United Nations: US sanctions on Cuba, Venezuela violate human rights


Expressing deep concern over the recent imposition by the United States of unilateral coercive measures against Cuba, Venezuela and Iran, a UN rights expert has said that the use of economic sanctions for political purposes violates human rights and the norms of international behaviour.

In a statement issued on 6 May, Mr Idriss Jazairy, the UN Special Rapporteur on the negative impact of the unilateral coercive measures on the enjoyment of human rights, cautioned that such action may precipitate man-made humanitarian catastrophes of unprecedented proportions.

“Regime change through economic measures, likely to lead to the denial of basic human rights and indeed possibly to starvation, has never been an accepted practice of international relations,” said the rights expert.

“Real concerns and serious political differences between governments must never be resolved by precipitating economic and humanitarian disasters, making ordinary people pawns and hostages thereof,” he added.

According to the statement by the rights expert, the recent implementation of Title III of the Helms-Burton Act (by the Trump administration), which allows US citizens to file lawsuits against Cuban entities and foreign companies over property seized and used following Fidel Castro’s 1959 revolution, ignored protests by the European Union and Canada.

It was a direct attack on European and Canadian companies in Cuba, where they are the top foreign investors.

“The resort by a major power of its dominant position in the international financial arena against its own allies to cause economic hardship to the economy of sovereign States is contrary to international law, and inevitably undermines the human rights of their citizens,” said Mr Jazairy.

The statement noted that on 17 April, the United States banned the Central Bank of Venezuela from conducting transactions in US dollars after 17 May 2019, and will cut off access to US personal remittances and credit cards by March 20 20.

“It is hard to figure out how measures which have the effect of destroying Venezuela’s economy, and preventing Venezuelans from sending home money, can be aimed at “helping the Venezuelan people”, as claimed by the US Treasury,” said the independent expert.

The statement cited a recent report published by the Washington-based Center for Economic and Policy Research (CEPR) that claimed that 40,000 people may have died in Venezuela since 2017 due to the US sanctions.

[The CEPR report on “Economic sanctions as collective punishment: The case of Venezuela” was authored by Mark Weisbrot, Co-Director at CEPR, and Jeffrey Sachs, Professor of Economics and Director of the Center for Sustainable Development at Columbia University.

[In examining some of the most important impacts of the economic sanctions imposed by the US government on Venezuela since August 2017, the authors found that most of the impact of these sanctions has not been on the government but on the civilian population.

[According to the CEPR report, the sanctions reduced the public’s caloric intake, increased disease and mortality (for both adults and infants), and displaced millions of Venezuelans who fled the country as a result of the worsening economic depression and hyperinflation.

[The sanctions also exacerbated Venezuela’s economic crisis and made it nearly impossible to stabilize the economy, contributing further to excess deaths.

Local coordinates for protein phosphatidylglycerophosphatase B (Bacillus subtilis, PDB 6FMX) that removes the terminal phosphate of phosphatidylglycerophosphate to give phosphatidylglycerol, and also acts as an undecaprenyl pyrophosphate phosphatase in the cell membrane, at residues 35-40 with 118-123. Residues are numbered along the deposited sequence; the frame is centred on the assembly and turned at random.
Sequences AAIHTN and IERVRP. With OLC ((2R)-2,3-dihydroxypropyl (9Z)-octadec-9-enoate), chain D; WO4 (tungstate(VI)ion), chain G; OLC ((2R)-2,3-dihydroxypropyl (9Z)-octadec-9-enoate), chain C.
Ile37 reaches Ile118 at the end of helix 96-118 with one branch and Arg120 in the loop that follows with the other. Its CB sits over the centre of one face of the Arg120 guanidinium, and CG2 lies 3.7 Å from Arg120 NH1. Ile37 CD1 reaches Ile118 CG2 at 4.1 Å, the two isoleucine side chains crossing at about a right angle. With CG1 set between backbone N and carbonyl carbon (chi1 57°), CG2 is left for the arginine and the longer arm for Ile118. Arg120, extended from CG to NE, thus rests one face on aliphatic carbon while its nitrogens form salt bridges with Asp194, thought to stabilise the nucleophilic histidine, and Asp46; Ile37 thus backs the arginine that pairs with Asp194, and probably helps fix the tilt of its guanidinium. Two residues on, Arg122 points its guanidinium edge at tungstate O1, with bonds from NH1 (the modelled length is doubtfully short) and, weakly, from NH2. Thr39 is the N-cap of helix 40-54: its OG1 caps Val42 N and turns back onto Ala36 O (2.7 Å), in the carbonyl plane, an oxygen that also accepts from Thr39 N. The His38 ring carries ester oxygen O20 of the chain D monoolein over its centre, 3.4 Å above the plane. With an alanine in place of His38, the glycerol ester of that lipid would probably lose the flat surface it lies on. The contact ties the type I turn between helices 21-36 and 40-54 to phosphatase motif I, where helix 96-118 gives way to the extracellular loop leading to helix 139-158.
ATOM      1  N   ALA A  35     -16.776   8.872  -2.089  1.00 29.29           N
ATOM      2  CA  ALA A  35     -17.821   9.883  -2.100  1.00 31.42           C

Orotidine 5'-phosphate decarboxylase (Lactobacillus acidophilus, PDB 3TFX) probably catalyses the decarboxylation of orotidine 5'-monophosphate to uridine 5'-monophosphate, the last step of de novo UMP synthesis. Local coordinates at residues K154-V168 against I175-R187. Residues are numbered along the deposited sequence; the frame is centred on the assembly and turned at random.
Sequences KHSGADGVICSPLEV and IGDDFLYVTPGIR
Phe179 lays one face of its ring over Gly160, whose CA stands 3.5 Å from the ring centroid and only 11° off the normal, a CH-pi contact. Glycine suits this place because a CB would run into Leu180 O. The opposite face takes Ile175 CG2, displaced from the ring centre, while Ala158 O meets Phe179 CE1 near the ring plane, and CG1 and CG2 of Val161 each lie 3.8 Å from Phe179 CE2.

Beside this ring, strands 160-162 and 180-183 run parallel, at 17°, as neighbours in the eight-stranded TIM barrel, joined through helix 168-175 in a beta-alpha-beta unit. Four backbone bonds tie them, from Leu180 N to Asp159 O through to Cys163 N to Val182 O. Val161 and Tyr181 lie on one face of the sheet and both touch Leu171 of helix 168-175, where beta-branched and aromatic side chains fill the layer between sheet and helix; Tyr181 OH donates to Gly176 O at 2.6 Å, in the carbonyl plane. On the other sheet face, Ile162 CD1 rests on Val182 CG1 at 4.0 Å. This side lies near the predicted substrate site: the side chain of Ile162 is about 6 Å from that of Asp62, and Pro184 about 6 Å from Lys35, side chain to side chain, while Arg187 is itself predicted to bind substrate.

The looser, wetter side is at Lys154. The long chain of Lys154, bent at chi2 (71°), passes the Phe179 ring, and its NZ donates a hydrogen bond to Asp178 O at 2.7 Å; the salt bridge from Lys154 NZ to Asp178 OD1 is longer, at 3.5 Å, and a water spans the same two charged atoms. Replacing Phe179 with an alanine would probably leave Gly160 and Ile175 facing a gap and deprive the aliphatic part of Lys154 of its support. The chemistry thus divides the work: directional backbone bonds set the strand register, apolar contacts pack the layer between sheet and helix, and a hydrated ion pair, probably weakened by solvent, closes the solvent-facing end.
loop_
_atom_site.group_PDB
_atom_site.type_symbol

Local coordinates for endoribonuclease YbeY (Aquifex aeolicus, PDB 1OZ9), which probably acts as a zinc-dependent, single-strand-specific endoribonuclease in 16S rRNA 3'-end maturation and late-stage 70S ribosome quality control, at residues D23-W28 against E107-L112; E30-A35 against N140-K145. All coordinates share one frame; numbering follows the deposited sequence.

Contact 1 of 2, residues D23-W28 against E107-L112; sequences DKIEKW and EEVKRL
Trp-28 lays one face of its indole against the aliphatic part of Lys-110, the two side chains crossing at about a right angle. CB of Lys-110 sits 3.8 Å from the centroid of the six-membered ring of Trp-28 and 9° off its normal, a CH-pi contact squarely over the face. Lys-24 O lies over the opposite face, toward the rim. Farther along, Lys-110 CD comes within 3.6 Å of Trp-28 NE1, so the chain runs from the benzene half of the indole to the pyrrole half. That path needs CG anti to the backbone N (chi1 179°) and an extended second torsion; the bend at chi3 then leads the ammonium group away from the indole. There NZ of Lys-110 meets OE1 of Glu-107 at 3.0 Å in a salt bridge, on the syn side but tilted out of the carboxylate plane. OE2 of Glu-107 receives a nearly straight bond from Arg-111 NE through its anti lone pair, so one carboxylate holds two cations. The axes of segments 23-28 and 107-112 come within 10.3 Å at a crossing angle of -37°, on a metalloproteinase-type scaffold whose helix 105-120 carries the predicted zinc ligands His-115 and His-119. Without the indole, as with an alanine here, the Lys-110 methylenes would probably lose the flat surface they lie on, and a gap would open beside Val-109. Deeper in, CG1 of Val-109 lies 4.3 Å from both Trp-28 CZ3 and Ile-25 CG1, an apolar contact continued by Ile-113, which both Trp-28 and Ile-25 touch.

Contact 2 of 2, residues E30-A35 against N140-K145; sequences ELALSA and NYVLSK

[The impact of all of these disproportionately harmed the poorest and most vulnerable Venezuelans.

[According to the authors of the report, even more severe and destructive than the broad economic sanctions of August 2017 were the sanctions imposed by executive order on 28 January 2019 and subsequent executive orders this year.

[They also said the recognition of a parallel government created a whole new set of financial and trade sanctions that are even more constricting than the executive orders themselves.

[The authors found that the sanctions have inflicted, and increasingly inflict, very serious harm to human life and health, including an estimated more than 40, 000 deaths from 2017-2018.

[They argued that these sanctions would fit the definition of collective punishment of the civilian population as described in both the Geneva and Hague international conventions, to which the US is a signatory.

[They are also illegal under international law and treaties which the US ha s signed, and would appear to violate US law as well, the authors of the CEPR report said.]

Turning to Iran, Mr Jazairy also expressed concern that the US would not renew waivers for international buyers of Iranian oil, despite protests from NATO ally Turkey, among others.

Washington has demanded that all remaining States which benefited from waivers stop purchases on 1 May, or face sanctions.

“The extraterritorial application of unilateral sanctions is clearly contrary to international law,” the rights expert underlined.

“I am deeply concerned that one State can use its dominant position in international finance to harm not only the Iranian people, who have followed their obligations under the UN-approved nuclear deal to this day, but also everyone in the world who trades with them.”

“The international community must come together to challenge what amounts to blockades ignoring a country’s sovereignty, the human rights of its people, and the rights of third countries trading with sanctioned States, all while constituting a threat to world peace and security,” said Mr Jazairy.

The rights expert called on the international community to engage in constructive dialogue with Venezuela, Cuba, Iran and the United States to find a peaceful resolution in compliance with the spirit and letter of the Charter of the United Nations before the arbitrary use of economic starvation becomes the new “normal”.

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